So many good headache studies . . . so little time! Here's a little help.
So many good headache studies . . . so little time!
Here is a brief synopsis of 2 new articles on headache that we randomly culled from pubmed-each with full text and links - that we thought you would want to know about, but which you might easily miss.
Commercially available mobile phone headache diary apps: a systematic review.
The background: Headache diaries are often used by patients to self-monitor their headaches. With advances in mobile technology, mobile electronic diary apps are becoming increasingly common. This review identified and evaluated all commercially available mobile headache diary apps for the 2 most popular mobile phone platforms: iOS and Android.
Key Findings: Based on a set of 7 criteria that define an ideal headache diary app:
• Of the 38 apps identified, none met all 7 app criteria.
• The 3 highest scoring apps were iHeadache, ecoHeadache, and Headache Diary Pro.
• Only 18% of the apps were created with scientific or clinical headache expertise.
• None of the apps reported on psychometric properties.
What Might It Mean? Although headache diary apps have proliferated, most do not meet reasonable quality standards. More emphasis on the quality of these tools is needed, which are easily accessed and used by patients to self-manage their headaches.
Brief intervention for medication-overuse headache in primary care. The BIMOH study: a double-blind pragmatic cluster randomised parallel controlled trial.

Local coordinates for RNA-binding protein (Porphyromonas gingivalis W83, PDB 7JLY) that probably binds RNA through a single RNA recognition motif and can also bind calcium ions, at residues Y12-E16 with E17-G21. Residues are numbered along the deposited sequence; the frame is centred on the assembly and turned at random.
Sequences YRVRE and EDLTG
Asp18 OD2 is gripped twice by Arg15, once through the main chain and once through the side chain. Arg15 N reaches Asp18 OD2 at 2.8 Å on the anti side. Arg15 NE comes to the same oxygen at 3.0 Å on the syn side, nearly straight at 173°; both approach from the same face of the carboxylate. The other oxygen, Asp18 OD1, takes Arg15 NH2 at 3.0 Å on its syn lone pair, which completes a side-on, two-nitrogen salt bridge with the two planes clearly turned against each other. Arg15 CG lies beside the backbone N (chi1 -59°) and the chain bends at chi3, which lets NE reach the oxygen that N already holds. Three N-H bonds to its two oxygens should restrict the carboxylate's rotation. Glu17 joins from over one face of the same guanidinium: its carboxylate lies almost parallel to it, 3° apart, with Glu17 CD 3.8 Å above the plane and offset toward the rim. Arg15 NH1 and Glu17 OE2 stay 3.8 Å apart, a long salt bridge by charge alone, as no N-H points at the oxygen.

The background: About half of patients with chronic headache have medication-overuse headache, caused by use of headache medication 10 to 15 days per month (depending on type of medication) for at least 3 months. This double-blind, pragmatic and cluster-randomized controlled trial included more than 25,000 patients who were screened for medication-overuse headache by 50 general practitioners. About half of these clinicians received training in brief intervention, which involved providing feedback about an individual patient’s risk of medication-overuse headache and specific recommendations about how to reduce overuse; the other clinicians continued business as usual with their patients.
• Headache and medication days were reduced by 7.3 and 7.9 days per month (95% CI 3.2 to 11.3 and 3.2 to 12.5) in the brief intervention group compared to the business-as-usual group, respectively.
• Chronic headache resolved in 50% of patients who received brief intervention and in only 6% of those in the business-as-usual group.
What Might It Mean? Brief intervention provides clinicians with a powerful, time efficient instrument for managing medication-overuse headaches. The treatment is behavioral, simple and inexpensive, and has no side effects.
1. Hundert AS, Huguet A, McGrath PJ et al. Commercially available mobile phone headache diary apps: a systematic review. JMIR Mhealth Uhealth. 2014 Aug 19;2(3):e36.
2. Espen Saxhaug Kristoffersen ES, Straand J, Vetvik KG, et al. Brief intervention for medication-overuse headache in primary care. The BIMOH study: a double-blind pragmatic cluster randomised parallel controlled trial. J Neurol Neurosurg Psychiatry. 11 August 2014. doi:10.1136/jnnp-2014-308548